Mean Girls (2024) Review: Is It Still Fetch?

Jaquel Spivey plays Damian, Angourie Rice plays Cady and Auli'i Cravalho plays Janis in Mean Girls from Paramount Pictures. Photo: Jojo Whilden/Paramount © 2023 Paramount Pictures.

I always felt like I was not the target audience for the Lindsay Lohan starring MEAN GIRLS, but I went on opening day in 2004 and remember laughing out loud constantly and was especially impressed in just how the Mark Waters-directed and Tina Fey written comedy really showcased teenager issues well at the time. Far from a perfect movie, of course,

Here we are in 2024 and this new MEAN GIRLS is a remake of sorts of the original, but also adapted from a live musical version of the original script. So, it’s an adaptation of a musical of an adaptation of a movie. Yes, I’m confused too. What is surprising is that I had to watch MEAN GIRLS twice as that while I felt I enjoyed the movie on first viewing, a second viewing exposed more of its flaws and left me feeling a bit more empty. There’s a lot to enjoy and yet a lot of strange decisions by the filmmakers. 

The movie opens, just like the first one, with Cady (this time played by Australian and Paramount-darling Angourie Rice) picking up her life with her mom (Jenna Fischer, very underused here) and moving to the US to attend high school. She picks up with two outcast friends Janis (Auli’i Carvalho) and Damien (Jaques Spivey, a huge improvement over the original here) who want Cady to assimilate herself into the plastics, led by the famous Regina George. Regina is now played by singer and musician Rene Rapp, in a star-making performance. She leads the Plastics with her co-horts Gretchen (Bebe Wood) and Karen (Avantika, stunning) and take on Cady under Regina’s wing.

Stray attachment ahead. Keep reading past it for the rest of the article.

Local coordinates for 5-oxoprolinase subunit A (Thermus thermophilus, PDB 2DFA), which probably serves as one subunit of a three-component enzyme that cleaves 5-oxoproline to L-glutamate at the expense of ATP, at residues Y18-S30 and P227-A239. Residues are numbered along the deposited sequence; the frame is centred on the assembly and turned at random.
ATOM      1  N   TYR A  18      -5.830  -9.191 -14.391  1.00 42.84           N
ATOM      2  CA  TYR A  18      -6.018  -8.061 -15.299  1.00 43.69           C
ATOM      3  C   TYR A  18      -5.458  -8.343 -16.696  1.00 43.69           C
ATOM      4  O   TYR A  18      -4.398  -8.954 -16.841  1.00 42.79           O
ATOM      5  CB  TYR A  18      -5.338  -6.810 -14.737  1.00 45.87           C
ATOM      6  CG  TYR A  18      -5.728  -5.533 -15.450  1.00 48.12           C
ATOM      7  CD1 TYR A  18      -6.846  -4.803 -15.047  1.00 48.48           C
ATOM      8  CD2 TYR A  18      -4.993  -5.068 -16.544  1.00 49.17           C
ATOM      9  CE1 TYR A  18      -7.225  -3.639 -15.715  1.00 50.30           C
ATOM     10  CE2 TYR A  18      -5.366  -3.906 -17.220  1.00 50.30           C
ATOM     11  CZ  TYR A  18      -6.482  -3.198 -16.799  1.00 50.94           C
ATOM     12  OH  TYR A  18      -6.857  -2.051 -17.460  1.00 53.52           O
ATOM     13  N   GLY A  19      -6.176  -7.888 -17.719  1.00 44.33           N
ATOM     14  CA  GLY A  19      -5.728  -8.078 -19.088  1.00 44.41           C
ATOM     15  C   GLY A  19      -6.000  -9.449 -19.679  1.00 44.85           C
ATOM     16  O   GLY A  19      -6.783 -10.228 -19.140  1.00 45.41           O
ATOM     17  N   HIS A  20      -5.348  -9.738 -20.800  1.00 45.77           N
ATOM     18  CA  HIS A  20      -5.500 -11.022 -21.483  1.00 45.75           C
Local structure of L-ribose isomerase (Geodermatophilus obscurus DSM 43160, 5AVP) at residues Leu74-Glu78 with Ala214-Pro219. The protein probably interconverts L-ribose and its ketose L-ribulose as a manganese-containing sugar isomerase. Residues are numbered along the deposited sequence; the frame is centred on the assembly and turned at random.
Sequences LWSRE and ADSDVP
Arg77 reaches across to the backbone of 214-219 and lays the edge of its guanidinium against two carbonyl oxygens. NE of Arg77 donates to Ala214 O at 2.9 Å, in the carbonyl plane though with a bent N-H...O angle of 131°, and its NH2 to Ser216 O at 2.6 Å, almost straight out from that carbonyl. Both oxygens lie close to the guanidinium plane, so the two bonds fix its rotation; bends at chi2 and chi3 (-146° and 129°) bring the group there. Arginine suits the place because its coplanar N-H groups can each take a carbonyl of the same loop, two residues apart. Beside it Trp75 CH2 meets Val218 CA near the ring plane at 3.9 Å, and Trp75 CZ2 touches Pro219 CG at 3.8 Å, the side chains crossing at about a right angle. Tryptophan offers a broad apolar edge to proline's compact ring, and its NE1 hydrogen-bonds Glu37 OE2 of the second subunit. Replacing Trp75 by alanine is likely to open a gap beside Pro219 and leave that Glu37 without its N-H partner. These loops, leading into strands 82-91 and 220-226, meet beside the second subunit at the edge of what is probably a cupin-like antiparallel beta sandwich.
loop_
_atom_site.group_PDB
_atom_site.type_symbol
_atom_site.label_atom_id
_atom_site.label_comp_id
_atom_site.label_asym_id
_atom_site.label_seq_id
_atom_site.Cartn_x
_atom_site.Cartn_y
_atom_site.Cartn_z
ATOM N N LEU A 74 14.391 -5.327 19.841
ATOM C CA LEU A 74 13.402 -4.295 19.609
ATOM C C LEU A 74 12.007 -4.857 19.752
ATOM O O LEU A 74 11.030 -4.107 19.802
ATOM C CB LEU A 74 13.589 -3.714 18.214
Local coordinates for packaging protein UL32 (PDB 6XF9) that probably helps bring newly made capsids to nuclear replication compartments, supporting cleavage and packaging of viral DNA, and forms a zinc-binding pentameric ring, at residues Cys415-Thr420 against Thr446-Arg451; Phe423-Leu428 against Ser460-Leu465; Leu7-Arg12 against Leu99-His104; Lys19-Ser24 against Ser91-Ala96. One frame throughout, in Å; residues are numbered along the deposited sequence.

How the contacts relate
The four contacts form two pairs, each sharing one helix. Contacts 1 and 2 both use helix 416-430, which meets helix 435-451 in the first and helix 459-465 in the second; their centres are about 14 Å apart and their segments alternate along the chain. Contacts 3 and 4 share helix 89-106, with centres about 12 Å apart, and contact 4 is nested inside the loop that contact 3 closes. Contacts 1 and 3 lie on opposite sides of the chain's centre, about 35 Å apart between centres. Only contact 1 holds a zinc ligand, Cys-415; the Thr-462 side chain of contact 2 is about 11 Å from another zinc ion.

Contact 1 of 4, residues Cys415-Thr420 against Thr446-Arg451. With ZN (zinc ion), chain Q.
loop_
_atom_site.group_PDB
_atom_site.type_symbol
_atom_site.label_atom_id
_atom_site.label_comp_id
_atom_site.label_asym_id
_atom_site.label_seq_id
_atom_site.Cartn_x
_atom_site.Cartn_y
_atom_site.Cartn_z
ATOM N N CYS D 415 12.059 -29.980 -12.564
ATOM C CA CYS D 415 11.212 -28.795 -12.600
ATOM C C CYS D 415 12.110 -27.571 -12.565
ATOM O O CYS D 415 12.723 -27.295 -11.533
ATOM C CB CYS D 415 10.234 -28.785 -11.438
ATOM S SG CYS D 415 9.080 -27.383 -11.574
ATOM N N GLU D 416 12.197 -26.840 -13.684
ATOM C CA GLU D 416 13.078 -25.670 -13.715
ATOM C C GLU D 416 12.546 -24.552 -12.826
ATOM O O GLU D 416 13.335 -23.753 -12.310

Even just thinking about this setup, it just felt so familiar with the exception of when a character breaks into song. If I had one major issue is that a lot of the same dialogue exists almost in the way where this can feel like a shot-for-shot remake in areas. I was a bit surprised by this decision as if to wipe out the original movie and “replace” it with this one, but perhaps being such an admirer of the original movie that I was wishing it wouldn’t be a carbon-copy in areas and instead branch out and re-write some lines to modernize it to the TikTok and social media era. Not to say this doesn’t totally fail; the 2004 movie dated itself with landline phones and three-way calling, something that made me laugh on a recent viewing.

The musical sections are a lot of fun with different style depending on the song, and one thing I like here is that audiences will respond differently and have their personal favourite. I really enjoyed some of the Halloween sequences and yet there’s a bizarre one that takes place after a high school assembly and while the technical aspects are outstanding (this is mostly done in a single take), it breaks from two other important characters for some odd reason, then picks up with them right at the end. It’s a really jarring moment that could have been improved.  In fact, the entire movie just has this “off” feeling at times, like there were too many collaborators all throwing ideas on screen to see what sticks. 

Again, It took two viewings of MEAN GIRLS to get my thoughts across and overall it’s mixed. It isn’t something I would see a third time, and yet some of the music numbers and performances still make it worth watching…at times. It’s one that I would just recommend you giving a look at yourself and see how you feel after. With varying reactions with reviews and audiences, this MEAN GIRLS shouldn’t have had such a divide, but here we are.

Jason Whyte | Get Reel Movies

MEAN GIRLS is now playing in theatres.